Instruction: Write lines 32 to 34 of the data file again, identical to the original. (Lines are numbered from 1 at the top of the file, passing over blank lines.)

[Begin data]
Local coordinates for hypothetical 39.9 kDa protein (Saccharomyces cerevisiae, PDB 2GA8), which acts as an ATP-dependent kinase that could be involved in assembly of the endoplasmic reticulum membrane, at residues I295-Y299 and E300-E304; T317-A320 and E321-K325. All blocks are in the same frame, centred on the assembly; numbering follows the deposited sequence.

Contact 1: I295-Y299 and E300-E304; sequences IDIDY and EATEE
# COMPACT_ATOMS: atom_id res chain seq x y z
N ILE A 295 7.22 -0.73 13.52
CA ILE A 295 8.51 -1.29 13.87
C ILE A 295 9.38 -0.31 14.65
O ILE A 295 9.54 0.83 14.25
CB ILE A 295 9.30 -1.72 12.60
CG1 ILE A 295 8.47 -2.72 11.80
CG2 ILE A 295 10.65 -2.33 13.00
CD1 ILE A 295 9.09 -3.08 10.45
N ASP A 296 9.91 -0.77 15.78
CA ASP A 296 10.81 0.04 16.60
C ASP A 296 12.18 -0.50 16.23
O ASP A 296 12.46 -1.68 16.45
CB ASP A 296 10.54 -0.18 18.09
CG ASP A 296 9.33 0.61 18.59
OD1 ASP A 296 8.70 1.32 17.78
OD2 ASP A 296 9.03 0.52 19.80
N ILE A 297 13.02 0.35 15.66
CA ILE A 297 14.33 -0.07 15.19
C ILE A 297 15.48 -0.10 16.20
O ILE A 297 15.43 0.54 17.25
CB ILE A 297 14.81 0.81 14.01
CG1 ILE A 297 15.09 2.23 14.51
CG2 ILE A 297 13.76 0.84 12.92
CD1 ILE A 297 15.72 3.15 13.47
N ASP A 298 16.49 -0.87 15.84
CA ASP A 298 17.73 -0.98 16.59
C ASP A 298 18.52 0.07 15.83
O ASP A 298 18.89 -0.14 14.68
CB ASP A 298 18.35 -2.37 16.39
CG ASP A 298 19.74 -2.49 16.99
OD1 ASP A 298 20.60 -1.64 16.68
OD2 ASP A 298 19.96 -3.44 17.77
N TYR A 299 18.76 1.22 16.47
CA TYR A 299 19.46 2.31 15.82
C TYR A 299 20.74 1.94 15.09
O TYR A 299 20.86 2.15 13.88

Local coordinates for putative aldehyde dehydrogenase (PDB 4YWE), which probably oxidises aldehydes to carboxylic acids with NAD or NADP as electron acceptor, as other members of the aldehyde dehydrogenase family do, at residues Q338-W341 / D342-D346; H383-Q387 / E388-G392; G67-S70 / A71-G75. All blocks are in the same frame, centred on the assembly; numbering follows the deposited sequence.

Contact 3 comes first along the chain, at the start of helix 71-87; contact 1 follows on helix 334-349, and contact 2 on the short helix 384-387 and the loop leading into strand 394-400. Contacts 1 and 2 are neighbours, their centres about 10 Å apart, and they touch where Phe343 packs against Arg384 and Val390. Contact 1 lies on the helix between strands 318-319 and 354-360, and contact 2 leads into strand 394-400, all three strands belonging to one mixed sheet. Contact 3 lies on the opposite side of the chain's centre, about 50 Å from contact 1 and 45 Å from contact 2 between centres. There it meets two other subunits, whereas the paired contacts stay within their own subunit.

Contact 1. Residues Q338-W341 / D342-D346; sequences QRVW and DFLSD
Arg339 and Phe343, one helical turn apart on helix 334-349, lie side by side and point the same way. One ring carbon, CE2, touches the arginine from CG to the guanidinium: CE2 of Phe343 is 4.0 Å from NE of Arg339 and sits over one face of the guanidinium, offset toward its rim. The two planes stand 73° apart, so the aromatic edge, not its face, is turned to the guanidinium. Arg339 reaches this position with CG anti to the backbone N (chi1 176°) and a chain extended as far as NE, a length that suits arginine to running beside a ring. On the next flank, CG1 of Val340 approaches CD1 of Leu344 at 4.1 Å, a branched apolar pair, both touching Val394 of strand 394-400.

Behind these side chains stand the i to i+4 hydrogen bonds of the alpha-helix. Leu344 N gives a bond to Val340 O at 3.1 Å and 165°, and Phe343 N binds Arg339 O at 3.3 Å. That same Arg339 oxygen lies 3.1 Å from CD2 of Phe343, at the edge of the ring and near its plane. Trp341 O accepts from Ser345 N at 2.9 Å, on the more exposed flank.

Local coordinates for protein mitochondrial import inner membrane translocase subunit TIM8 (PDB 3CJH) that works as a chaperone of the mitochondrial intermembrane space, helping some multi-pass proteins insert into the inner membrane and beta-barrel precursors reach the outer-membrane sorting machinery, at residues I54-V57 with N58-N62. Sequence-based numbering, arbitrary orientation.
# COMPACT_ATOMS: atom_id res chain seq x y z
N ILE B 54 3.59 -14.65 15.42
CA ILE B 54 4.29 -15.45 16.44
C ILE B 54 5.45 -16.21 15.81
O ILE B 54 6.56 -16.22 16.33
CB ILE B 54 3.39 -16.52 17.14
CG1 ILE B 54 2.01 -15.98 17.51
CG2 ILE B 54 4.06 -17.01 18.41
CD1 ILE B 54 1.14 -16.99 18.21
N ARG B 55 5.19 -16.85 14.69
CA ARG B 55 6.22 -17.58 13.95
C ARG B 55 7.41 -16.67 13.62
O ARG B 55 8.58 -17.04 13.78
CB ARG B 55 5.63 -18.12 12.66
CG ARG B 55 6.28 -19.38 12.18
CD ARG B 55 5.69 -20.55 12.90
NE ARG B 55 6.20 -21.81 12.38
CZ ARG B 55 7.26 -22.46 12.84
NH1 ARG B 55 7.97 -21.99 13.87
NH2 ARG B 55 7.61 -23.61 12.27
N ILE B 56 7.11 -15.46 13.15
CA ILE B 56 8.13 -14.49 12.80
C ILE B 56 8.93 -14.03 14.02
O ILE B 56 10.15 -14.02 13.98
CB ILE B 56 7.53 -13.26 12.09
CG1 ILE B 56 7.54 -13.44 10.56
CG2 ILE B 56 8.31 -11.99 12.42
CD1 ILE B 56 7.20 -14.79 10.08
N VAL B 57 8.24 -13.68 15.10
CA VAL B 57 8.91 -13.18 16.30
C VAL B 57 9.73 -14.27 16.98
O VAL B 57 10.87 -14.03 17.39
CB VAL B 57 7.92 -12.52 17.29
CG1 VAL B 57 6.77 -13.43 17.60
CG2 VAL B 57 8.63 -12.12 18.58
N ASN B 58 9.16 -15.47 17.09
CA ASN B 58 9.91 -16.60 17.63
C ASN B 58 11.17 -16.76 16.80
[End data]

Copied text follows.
CB ASP A 298 18.35 -2.37 16.39
CG ASP A 298 19.74 -2.49 16.99
OD1 ASP A 298 20.60 -1.64 16.68